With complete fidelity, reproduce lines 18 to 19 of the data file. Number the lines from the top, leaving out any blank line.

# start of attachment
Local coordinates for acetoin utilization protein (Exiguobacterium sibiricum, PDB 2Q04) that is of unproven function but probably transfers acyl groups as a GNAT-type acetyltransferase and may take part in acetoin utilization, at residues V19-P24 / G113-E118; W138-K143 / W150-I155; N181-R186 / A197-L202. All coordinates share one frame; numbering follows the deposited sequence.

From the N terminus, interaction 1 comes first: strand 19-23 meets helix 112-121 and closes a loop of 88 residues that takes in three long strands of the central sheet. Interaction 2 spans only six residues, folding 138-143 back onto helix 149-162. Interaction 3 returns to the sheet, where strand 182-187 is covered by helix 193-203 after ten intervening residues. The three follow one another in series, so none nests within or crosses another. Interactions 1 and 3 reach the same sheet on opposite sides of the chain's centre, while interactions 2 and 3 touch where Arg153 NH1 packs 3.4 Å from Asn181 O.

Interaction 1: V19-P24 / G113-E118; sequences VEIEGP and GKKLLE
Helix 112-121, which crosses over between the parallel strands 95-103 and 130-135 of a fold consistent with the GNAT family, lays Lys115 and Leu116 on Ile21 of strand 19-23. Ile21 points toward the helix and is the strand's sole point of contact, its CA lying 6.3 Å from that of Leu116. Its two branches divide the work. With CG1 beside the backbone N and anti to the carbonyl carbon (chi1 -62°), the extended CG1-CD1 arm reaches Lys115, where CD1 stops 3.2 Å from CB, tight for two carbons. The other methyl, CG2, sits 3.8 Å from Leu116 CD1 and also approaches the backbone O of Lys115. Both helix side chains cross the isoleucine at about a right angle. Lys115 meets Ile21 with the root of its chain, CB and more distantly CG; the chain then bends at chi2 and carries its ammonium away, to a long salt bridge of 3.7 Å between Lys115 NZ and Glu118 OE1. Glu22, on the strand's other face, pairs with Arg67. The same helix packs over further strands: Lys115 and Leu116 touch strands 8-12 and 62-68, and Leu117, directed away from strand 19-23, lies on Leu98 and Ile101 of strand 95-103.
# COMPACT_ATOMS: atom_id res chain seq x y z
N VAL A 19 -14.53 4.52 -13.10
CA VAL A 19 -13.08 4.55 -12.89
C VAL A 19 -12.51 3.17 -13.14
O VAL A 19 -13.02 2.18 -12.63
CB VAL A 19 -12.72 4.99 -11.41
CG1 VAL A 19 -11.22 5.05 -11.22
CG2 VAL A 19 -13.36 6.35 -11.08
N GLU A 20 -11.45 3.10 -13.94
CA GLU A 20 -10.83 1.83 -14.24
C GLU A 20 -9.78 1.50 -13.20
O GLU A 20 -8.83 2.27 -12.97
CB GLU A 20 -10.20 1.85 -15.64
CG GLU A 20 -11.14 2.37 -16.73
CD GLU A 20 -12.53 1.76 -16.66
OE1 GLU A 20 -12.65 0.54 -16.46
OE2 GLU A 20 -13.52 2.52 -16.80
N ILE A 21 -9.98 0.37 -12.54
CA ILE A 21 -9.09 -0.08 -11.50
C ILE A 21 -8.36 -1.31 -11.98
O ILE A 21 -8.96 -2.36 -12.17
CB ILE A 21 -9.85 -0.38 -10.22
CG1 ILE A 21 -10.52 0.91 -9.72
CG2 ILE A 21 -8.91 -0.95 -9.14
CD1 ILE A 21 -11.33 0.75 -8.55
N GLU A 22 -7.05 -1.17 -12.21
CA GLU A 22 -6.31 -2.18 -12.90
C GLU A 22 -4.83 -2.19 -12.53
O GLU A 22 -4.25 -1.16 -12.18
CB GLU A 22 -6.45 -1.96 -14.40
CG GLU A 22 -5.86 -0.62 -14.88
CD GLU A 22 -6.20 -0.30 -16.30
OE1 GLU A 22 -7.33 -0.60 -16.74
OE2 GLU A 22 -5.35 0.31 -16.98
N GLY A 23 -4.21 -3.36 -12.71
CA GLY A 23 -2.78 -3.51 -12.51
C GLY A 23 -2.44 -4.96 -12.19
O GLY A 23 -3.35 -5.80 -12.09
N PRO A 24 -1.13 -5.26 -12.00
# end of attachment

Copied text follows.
CG GLU A 20 -11.14 2.37 -16.73
CD GLU A 20 -12.53 1.76 -16.66